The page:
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1.
Transfusion ; 2022 Nov 07.
Article in English | MEDLINE | ID: covidwho-2108170

ABSTRACT

BACKGROUND: While the use of convalescent plasma (CP) in the ongoing COVID-19 pandemic has been inconsistent, CP has the potential to reduce excess morbidity and mortality in future pandemics. Given constraints on CP supply, decisions surrounding the allocation of CP must be made. STUDY DESIGN AND METHODS: Using a discrete-time stochastic compartmental model, we simulated implementation of four potential allocation strategies: administering CP to individuals in early hospitalization with COVID-19; administering CP to individuals in outpatient settings; administering CP to hospitalized individuals and administering any remaining CP to outpatient individuals and administering CP in both settings while prioritizing outpatient individuals. We examined the final size of SARS-CoV-2 infections, peak and cumulative hospitalizations, and cumulative deaths under each of the allocation scenarios over a 180-day period. We compared the cost per weighted health benefit under each strategy. RESULTS: Prioritizing administration to patients in early hospitalization, with remaining plasma administered in outpatient settings, resulted in the highest reduction in mortality, averting on average 15% more COVID-19 deaths than administering to hospitalized individuals alone (95% CI [11%-18%]). Prioritizing administration to outpatients, with remaining plasma administered to hospitalized individuals, had the highest percentage of hospitalizations averted (22% [21%-23%] higher than administering to hospitalized individuals alone). DISCUSSION: Convalescent plasma allocation strategy should be determined by the relative priority of averting deaths, infections, or hospitalizations. Under conditions considered, mixed allocation strategies (allocating CP to both outpatient and hospitalized individuals) resulted in a larger percentage of infections and deaths averted than administering CP in a single setting.

2.
Ann Intern Med ; 175(9): 1310-1321, 2022 09.
Article in English | MEDLINE | ID: covidwho-1994458

ABSTRACT

DESCRIPTION: Coronavirus disease 2019 convalescent plasma (CCP) has emerged as a potential treatment of COVID-19. However, meta-analysis data and recommendations are limited. The Association for the Advancement of Blood and Biotherapies (AABB) developed clinical practice guidelines for the appropriate use of CCP. METHODS: These guidelines are based on 2 living systematic reviews of randomized controlled trials (RCTs) evaluating CCP from 1 January 2019 to 26 January 2022. There were 33 RCTs assessing 21 916 participants. The results were summarized using the GRADE (Grading of Recommendations Assessment, Development and Evaluation) method. An expert panel reviewed the data using the GRADE framework to formulate recommendations. RECOMMENDATION 1 (OUTPATIENT): The AABB suggests CCP transfusion in addition to the usual standard of care for outpatients with COVID-19 who are at high risk for disease progression (weak recommendation, moderate-certainty evidence). RECOMMENDATION 2 (INPATIENT): The AABB recommends against CCP transfusion for unselected hospitalized persons with moderate or severe disease (strong recommendation, high-certainty evidence). This recommendation does not apply to immunosuppressed patients or those who lack antibodies against SARS-CoV-2. RECOMMENDATION 3 (INPATIENT): The AABB suggests CCP transfusion in addition to the usual standard of care for hospitalized patients with COVID-19 who do not have SARS-CoV-2 antibodies detected at admission (weak recommendation, low-certainty evidence). RECOMMENDATION 4 (INPATIENT): The AABB suggests CCP transfusion in addition to the usual standard of care for hospitalized patients with COVID-19 and preexisting immunosuppression (weak recommendation, low-certainty evidence). RECOMMENDATION 5 (PROPHYLAXIS): The AABB suggests against prophylactic CCP transfusion for uninfected persons with close contact exposure to a person with COVID-19 (weak recommendation, low-certainty evidence). GOOD CLINICAL PRACTICE STATEMENT: CCP is most effective when transfused with high neutralizing titers to infected patients early after symptom onset.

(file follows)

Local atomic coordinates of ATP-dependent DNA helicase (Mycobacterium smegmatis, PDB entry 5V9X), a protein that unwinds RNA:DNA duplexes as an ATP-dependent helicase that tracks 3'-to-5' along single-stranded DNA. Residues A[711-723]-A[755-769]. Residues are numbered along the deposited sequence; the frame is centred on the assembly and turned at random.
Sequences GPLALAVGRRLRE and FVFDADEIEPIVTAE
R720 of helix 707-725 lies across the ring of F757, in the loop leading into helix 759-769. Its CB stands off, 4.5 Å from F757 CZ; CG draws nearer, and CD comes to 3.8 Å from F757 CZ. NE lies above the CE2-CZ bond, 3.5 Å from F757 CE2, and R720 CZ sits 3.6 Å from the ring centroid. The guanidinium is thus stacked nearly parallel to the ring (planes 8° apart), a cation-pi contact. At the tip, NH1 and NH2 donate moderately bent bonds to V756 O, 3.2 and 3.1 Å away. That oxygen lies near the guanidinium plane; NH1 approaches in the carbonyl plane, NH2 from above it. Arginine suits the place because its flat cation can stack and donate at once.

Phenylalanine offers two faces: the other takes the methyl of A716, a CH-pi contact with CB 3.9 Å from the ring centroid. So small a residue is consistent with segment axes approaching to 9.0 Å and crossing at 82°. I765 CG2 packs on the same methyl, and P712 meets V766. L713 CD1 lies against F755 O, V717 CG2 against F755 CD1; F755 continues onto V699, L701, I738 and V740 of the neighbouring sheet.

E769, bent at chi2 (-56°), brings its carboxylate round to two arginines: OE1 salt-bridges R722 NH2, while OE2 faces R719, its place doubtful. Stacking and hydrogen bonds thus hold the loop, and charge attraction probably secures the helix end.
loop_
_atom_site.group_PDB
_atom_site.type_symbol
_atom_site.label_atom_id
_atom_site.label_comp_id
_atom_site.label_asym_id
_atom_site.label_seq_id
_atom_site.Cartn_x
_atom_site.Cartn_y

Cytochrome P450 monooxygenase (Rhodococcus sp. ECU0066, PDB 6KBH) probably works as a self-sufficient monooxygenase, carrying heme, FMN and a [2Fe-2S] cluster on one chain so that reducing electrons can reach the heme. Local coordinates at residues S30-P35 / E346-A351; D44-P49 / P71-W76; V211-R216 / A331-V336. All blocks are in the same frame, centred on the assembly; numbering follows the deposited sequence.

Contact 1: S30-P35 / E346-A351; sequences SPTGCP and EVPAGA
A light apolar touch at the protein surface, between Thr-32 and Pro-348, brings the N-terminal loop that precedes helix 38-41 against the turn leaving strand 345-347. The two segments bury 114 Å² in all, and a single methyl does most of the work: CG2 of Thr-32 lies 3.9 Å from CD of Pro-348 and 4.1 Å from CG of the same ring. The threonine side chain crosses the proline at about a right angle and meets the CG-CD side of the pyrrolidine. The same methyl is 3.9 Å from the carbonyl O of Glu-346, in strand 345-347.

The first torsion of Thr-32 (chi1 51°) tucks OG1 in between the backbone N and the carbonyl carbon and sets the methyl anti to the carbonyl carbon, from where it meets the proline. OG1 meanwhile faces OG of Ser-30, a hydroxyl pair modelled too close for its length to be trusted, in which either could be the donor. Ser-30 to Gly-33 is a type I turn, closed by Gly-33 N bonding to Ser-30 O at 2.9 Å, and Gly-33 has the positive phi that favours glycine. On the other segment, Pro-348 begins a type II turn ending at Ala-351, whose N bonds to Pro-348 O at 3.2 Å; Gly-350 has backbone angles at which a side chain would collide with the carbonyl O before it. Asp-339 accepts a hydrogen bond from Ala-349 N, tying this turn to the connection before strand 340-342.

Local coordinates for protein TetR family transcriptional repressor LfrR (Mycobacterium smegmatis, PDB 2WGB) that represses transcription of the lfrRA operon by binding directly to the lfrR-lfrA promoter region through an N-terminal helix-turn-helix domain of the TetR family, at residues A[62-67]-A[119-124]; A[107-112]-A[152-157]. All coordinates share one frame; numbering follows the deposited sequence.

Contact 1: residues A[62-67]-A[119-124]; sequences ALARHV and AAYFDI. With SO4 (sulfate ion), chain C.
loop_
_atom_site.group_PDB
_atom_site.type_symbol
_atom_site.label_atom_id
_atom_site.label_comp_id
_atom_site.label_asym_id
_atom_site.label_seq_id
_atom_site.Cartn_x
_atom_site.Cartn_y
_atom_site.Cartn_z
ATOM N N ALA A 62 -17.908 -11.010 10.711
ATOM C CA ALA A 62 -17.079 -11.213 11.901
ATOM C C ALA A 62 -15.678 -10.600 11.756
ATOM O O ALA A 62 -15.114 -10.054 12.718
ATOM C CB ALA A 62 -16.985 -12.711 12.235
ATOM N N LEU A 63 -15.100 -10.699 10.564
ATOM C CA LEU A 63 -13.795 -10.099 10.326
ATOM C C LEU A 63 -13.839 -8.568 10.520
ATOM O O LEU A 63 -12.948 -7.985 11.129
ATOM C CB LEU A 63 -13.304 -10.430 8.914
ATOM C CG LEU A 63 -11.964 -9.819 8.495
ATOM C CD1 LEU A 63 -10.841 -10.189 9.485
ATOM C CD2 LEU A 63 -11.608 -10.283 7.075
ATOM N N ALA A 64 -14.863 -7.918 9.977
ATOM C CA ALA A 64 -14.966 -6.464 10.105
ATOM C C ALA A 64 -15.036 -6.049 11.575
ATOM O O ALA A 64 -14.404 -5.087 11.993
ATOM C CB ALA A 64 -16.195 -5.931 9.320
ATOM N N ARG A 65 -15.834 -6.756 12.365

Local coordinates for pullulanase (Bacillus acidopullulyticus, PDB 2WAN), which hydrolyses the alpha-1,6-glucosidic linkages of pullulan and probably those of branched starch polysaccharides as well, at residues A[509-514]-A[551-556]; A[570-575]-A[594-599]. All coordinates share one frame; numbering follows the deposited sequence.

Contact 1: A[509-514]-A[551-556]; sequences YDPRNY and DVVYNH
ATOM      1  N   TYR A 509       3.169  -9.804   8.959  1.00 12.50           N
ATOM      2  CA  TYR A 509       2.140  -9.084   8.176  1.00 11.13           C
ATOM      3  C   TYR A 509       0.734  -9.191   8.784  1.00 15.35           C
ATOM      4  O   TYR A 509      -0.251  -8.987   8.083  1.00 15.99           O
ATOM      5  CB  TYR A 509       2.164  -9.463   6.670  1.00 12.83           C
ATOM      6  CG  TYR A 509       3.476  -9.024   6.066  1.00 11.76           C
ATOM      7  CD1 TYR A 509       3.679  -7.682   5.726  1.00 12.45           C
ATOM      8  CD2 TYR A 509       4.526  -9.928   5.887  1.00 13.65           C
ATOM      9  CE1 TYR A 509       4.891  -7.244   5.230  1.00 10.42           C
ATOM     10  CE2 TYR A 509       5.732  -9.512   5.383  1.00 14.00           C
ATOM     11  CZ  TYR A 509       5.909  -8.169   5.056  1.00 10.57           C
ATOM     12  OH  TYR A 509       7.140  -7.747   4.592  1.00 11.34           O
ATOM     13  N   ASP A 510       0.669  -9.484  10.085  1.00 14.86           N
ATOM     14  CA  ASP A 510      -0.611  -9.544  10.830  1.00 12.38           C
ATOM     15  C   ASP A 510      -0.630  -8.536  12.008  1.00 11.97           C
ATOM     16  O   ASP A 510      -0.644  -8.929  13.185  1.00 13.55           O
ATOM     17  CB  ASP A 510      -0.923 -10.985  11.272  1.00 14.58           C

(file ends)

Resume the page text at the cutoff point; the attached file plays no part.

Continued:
Subject(s)